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Ancient "mass death" that destroyed more than 80% of Earth's life was the worst of all time



A mass that died about 2.05 billion years ago destroyed more than 80 percent of life and dwarfs all mass extinctions – including what killed dinosaurs.

Unlike the large animals that have disappeared in these other events, however, the newly recognized dying involves small and simple microorganisms.

Researchers have found evidence of dying in rocks from Canada whose isotope ratios retain environmental information at the time they were formed.

Dying after an increase in the earth's levels of the atmospheric and oceanic oceans, which were accompanied by an increase in the abundance of life.

As the microorganisms have absorbed their nutrients over time, their numbers have to be reduced again.

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  A mass death about 2.05 billion years ago destroyed more than 80 percent of life - eclipsing all mass extinctions, including what killed dinosaurs. Shaped rocks bearing barite from the Belcher Islands in Canada, dating to about 2 billion years ago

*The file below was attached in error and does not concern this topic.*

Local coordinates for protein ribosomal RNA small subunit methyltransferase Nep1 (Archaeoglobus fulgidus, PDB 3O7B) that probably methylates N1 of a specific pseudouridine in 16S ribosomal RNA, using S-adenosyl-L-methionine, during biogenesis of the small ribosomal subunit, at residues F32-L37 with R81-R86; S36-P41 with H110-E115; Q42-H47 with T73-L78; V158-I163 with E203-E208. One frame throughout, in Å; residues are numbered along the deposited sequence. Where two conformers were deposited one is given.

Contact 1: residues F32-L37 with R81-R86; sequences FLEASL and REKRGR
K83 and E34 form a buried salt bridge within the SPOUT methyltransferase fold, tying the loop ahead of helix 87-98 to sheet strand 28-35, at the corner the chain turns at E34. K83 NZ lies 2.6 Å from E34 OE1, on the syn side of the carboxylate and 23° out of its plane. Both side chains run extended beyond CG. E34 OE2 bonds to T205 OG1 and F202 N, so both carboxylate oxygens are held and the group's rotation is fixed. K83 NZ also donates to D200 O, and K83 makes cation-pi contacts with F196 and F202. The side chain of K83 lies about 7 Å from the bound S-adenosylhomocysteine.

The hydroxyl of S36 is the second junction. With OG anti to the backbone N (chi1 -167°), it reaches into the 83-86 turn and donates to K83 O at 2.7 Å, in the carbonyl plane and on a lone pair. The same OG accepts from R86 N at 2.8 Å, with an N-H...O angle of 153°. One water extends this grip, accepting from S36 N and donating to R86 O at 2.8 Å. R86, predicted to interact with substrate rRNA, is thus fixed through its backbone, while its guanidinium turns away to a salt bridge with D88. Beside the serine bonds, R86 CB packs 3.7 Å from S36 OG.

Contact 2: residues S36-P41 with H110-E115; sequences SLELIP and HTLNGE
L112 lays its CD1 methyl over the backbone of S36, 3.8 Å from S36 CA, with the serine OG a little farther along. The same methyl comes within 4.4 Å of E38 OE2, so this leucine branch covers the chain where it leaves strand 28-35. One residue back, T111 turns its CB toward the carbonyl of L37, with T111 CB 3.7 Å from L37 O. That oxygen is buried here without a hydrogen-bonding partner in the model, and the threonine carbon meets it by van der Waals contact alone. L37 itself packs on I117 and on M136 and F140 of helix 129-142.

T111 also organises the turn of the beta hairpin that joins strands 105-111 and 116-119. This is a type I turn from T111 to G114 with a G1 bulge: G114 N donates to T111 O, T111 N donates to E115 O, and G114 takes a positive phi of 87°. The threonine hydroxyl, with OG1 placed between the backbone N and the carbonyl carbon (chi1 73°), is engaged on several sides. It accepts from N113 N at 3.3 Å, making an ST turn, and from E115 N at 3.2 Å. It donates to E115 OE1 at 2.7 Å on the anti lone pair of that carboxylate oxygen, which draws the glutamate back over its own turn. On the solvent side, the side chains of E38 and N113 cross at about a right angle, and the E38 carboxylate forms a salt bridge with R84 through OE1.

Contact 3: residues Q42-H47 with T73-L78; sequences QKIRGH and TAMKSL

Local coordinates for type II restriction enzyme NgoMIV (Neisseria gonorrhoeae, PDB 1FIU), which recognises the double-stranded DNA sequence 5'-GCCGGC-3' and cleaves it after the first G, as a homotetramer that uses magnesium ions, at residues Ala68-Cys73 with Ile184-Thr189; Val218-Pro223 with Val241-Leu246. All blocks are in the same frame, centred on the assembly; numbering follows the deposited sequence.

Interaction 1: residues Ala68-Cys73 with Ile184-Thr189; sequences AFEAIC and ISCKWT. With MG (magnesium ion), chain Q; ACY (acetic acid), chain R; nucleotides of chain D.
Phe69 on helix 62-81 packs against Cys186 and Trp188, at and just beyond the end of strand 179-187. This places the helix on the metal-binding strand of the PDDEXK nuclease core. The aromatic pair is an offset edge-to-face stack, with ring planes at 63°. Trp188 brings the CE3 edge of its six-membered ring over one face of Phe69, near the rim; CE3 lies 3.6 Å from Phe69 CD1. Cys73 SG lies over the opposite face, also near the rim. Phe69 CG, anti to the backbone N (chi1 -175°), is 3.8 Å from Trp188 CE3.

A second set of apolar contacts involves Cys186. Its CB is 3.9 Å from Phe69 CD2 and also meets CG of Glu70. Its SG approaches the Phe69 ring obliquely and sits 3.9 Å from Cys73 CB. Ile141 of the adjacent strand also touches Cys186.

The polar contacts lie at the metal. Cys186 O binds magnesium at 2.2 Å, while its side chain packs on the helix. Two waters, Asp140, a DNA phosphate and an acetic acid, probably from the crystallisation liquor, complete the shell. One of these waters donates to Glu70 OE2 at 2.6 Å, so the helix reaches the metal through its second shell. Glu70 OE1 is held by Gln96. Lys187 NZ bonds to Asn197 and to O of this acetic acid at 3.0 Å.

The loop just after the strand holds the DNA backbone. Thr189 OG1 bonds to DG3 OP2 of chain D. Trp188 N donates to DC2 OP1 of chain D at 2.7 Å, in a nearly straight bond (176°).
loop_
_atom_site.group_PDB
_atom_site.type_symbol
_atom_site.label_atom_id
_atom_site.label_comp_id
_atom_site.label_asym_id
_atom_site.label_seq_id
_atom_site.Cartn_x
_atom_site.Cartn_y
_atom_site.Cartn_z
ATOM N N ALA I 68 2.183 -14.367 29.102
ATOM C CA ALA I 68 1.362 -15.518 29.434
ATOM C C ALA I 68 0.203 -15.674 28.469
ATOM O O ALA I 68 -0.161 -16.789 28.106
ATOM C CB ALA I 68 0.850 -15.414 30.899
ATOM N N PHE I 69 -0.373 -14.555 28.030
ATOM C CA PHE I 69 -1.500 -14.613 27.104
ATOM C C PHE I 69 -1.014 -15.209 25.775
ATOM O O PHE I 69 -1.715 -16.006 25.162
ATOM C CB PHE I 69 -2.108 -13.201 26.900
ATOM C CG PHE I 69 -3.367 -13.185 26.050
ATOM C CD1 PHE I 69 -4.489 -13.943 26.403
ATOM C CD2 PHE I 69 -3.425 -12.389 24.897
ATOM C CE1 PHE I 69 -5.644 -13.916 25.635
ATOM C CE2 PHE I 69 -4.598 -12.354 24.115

A mass dying about 2.05 billion years ago destroyed more than 80 percent of life – eclipsing all mass extinctions, including those, that killed the dinosaurs. Pictured rocks carrying barite from the Belcher Islands in Canada dating back to about 2 billion years ago

WHAT'S THE GREAT OXIDATION EVENT?

During the Great Oxidation Event, the earth's atmosphere and shallow oceans experience a dramatic rise in oxygen levels.

This was accompanied by an increase in the abundance of simple microbial life that lived at the time.

The episode lasted for about 2.4-2.1 billion years.

How the event ended earlier was not known.

Researchers now show that oxygen levels decrease with the mass death of life.

More than 80 percent of lives are estimated to have died – a dying event that goes beyond all mass extinctions.

Geologists Malcolm Hodgiskis of the University of California at Stanford, Peter Crockford of the Weizmann Science Institute, Israel, and colleagues have studied rocks collected from the Belcher Islands, southeast of Hudson Bay in Canada.